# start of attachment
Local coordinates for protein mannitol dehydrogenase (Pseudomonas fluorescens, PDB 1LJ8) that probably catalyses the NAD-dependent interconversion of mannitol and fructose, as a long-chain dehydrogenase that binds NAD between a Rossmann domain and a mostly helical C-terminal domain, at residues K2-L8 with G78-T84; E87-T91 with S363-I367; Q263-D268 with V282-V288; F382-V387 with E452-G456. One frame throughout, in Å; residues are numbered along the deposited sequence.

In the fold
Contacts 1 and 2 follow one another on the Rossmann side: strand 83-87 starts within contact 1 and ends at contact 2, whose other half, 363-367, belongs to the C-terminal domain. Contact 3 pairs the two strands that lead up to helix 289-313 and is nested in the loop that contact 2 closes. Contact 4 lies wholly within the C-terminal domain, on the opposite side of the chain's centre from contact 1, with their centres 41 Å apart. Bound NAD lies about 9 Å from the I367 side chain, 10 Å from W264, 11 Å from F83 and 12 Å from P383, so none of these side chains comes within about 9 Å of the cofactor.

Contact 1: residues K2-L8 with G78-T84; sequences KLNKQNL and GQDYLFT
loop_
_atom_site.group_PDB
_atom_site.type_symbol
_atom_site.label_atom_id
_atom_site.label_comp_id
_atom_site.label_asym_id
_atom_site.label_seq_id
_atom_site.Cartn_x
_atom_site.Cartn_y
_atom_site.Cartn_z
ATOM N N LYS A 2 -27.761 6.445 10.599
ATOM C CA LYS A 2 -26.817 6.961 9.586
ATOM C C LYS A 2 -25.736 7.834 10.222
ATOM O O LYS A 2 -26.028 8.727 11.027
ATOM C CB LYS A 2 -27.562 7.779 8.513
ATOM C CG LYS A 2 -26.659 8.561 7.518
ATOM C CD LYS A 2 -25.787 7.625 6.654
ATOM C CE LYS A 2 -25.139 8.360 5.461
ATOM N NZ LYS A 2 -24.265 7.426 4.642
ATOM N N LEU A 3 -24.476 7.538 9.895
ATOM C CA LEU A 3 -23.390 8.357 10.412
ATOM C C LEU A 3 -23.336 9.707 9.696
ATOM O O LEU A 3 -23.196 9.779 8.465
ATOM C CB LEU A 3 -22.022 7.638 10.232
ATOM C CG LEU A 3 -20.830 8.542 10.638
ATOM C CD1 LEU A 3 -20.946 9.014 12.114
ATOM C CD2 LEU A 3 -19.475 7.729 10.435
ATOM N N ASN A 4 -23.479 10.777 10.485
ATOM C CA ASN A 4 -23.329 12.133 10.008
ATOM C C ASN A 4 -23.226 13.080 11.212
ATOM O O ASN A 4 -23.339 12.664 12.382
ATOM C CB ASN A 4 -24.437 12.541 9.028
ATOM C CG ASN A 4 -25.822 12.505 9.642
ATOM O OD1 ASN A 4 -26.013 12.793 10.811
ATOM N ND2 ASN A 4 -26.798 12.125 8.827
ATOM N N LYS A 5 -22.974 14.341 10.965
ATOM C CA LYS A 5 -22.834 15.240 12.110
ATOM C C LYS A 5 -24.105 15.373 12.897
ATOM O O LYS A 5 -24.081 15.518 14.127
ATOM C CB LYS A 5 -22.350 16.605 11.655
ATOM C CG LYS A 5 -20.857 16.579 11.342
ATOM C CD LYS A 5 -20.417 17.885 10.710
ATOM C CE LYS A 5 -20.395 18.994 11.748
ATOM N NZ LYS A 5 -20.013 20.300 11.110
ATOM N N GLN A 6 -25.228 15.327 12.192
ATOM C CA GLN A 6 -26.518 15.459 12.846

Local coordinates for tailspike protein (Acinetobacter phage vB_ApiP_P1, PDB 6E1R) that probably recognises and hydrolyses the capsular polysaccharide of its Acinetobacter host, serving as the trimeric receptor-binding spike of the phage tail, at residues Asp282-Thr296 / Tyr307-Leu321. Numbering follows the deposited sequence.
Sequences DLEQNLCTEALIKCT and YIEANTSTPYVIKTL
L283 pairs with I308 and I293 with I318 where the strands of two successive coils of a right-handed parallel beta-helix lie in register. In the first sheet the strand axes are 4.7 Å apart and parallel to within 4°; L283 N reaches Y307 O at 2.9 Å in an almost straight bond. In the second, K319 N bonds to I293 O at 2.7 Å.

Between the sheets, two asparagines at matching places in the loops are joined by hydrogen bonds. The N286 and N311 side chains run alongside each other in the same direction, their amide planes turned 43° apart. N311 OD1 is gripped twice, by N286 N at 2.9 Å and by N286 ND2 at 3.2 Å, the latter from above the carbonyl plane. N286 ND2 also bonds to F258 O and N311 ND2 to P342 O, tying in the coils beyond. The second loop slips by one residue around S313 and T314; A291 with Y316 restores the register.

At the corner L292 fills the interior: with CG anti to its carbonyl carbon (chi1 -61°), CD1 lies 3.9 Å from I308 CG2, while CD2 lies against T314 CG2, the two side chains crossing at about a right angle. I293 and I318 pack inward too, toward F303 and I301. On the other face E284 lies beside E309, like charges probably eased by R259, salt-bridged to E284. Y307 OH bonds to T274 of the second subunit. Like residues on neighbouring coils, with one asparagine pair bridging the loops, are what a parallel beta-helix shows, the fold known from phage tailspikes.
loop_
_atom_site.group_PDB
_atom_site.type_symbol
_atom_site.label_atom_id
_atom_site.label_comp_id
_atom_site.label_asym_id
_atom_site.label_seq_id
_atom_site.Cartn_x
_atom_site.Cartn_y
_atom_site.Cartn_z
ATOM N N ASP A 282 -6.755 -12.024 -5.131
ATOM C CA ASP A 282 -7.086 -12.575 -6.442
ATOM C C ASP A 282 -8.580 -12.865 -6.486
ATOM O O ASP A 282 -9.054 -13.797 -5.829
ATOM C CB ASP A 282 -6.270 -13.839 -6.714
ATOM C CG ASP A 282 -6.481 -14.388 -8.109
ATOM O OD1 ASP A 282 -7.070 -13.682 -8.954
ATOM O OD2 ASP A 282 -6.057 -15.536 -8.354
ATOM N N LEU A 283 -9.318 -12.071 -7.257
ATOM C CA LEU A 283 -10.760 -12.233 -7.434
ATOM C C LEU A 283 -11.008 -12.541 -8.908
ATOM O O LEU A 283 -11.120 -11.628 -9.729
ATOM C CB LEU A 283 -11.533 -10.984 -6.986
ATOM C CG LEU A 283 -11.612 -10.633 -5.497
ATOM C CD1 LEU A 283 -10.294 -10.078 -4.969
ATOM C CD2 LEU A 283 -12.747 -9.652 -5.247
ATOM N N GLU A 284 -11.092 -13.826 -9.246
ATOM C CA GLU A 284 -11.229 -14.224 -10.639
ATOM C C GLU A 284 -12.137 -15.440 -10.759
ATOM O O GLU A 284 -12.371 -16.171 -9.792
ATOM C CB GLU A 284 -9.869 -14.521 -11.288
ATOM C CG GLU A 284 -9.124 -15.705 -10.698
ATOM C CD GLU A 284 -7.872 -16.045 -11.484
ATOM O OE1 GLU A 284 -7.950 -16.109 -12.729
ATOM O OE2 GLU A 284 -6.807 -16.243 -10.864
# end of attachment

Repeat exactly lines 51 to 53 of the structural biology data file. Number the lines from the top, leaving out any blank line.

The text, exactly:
Local coordinates for tailspike protein (Acinetobacter phage vB_ApiP_P1, PDB 6E1R) that probably recognises and hydrolyses the capsular polysaccharide of its Acinetobacter host, serving as the trimeric receptor-binding spike of the phage tail, at residues Asp282-Thr296 / Tyr307-Leu321. Numbering follows the deposited sequence.
Sequences DLEQNLCTEALIKCT and YIEANTSTPYVIKTL
L283 pairs with I308 and I293 with I318 where the strands of two successive coils of a right-handed parallel beta-helix lie in register. In the first sheet the strand axes are 4.7 Å apart and parallel to within 4°; L283 N reaches Y307 O at 2.9 Å in an almost straight bond. In the second, K319 N bonds to I293 O at 2.7 Å.